Mang hoa, a unique ceremony of the La Ha
Mang hoa is an important festival for the La Ha, a Kadai language ethnic group living in the northern mountainous provinces of Lai Chau and Son La.

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Ta Thi Tam

Ethnology Institute

Scarf dancing of the La Ha__Photo: Thanh Ha/VNA

Mang hoa is an important festival for the La Ha, a Kadai language ethnic group living in the northern mountainous provinces of Lai Chau and Son La.

The ceremony is held every five years at the start of a new crop when bamboo shoots sprout to seek gods’ support for a bumper crop and growing cattle herds.

The ceremony is conducted by the village shaman who is thought to be able to communicate with gods and supernatural powers, acting as a bridge to convey the villagers’ wishes to the gods. As this man is concurrently the herbal therapist of the community, Mang hoa is also a chance for villagers to see him for disease treatment.

The date for holding Mang hoa is chosen by the shaman who then informs it to villagers for preparation.

To make offerings for the ceremony, villagers jointly cook traditional dishes from pigs, chickens, ducks, crabs, fish, chicken eggs, taros, pumpkins, bamboo shoots, bitter liquor, sticky rice, sugarcanes, bananas, banana blossoms and vegetables. Ruou can (rice wine drunk out of a jar through stalks) and banh chung and banh tet (square- and cylinder-shaped sticky rice cake with pork and green bean fillings) are also indispensable.

The La Ha also prepare numerous objects to serve the ceremony, including a sacred flower tree, two lat (phallic symbol), three bunches of flowers which symbolize 36 forest cicadas, bamboo sticks with cloth tassels, a pair of five-color square drums, a pair of green and red round drums, two colorful cloth balls, a fabric scarf, a pair of wooden doves, two pairs of shotguns and swords, a caryota tree which symbolizes a black buffalo, a banana tree which represents a white buffalo, two wooden plows and two wooden harrows.

The sacred flower tree is erected at the shaman’s home before the ceremony starts, consisting of three layers. The highest layer is decorated with two flower branches, three bunches of red silk-cotton blossoms and two yellow paper doves. The middle layer is where the phallic symbols, colorful cloth balls, square and round drums are hung. At the bottom layer, which is the root of the tree, are placed ruou can jars, shotguns and swords. It is also where patients of the shaman place offerings to him.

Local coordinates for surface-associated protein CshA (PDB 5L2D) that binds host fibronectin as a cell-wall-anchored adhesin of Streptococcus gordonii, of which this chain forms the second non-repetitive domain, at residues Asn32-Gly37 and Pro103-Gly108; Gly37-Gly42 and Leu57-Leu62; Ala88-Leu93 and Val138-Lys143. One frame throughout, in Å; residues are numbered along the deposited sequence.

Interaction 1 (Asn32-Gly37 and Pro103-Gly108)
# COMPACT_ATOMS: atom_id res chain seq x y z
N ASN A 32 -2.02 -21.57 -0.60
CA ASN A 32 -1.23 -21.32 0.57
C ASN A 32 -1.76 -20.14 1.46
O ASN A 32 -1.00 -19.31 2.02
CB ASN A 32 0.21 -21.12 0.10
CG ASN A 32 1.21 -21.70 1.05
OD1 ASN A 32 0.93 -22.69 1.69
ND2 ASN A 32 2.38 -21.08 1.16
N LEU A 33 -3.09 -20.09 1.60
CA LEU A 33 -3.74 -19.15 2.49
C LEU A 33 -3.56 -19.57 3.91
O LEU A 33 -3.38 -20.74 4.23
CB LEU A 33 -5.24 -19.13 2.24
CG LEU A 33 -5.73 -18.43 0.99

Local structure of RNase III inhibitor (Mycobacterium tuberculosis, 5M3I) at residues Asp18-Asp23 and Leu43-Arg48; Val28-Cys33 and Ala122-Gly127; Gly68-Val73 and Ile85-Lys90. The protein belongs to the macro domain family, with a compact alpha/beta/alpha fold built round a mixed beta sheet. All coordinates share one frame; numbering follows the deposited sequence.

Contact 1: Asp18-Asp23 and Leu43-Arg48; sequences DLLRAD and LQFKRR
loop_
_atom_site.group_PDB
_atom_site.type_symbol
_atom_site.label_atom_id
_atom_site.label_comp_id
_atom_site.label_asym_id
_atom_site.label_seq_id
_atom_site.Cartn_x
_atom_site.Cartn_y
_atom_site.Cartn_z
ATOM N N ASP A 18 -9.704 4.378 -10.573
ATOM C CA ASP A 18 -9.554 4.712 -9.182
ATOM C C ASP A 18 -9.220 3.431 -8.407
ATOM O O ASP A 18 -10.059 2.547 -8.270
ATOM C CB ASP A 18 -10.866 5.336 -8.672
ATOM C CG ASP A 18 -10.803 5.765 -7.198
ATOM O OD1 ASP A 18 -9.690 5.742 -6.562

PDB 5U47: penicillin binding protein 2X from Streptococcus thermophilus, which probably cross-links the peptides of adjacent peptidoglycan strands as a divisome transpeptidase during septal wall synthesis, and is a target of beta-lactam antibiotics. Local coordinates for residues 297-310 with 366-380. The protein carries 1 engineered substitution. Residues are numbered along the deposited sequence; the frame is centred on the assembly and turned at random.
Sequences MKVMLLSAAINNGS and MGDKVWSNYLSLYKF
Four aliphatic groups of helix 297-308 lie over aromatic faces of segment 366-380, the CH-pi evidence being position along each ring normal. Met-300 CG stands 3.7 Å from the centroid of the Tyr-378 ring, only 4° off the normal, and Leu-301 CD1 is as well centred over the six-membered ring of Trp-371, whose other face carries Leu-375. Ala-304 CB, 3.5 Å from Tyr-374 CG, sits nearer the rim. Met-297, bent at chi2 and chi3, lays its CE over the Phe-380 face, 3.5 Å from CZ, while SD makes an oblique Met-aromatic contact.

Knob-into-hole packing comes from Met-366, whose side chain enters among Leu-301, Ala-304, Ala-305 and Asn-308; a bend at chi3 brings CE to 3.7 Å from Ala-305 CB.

Mang hoa ceremony is conducted in four officiating rituals. The first is held at the shaman’s ancestor altar without any offerings. At this ritual, the shaman in La Ha traditional costume with an indigo shirt and trousers, a turban and a belt recites prayers to inform his ancestors of the village’s celebration of Mang hoa, invite them to the ceremony and beg their support for him to fulfill his task.

Then comes a ritual to summon the shaman’s spirit, which aims to build the spiritual power for this man to deal with evil spirits throughout the ceremony. Starting the ritual, the shaman puts his shirt, which is the symbolic shelter of his spirit, on a rattan tray placed in the middle part of his house together with a living white rooster, the animal believed to be able to contact the dead and drive away evil spirits. He then sits in front of the rattan tray facing the ancestor altar, praying for gods to give him strength to fight evil spirits during the ceremony.

This ritual is followed by the most important one to invite gods and supernatural powers to the ceremony and seek their protection for villagers, animals and crops. This rite is conducted at the window of spirits in the shaman’s home with a hearty feast of boiled chicken, fish soup, sticky rice and liquor as offerings to gods.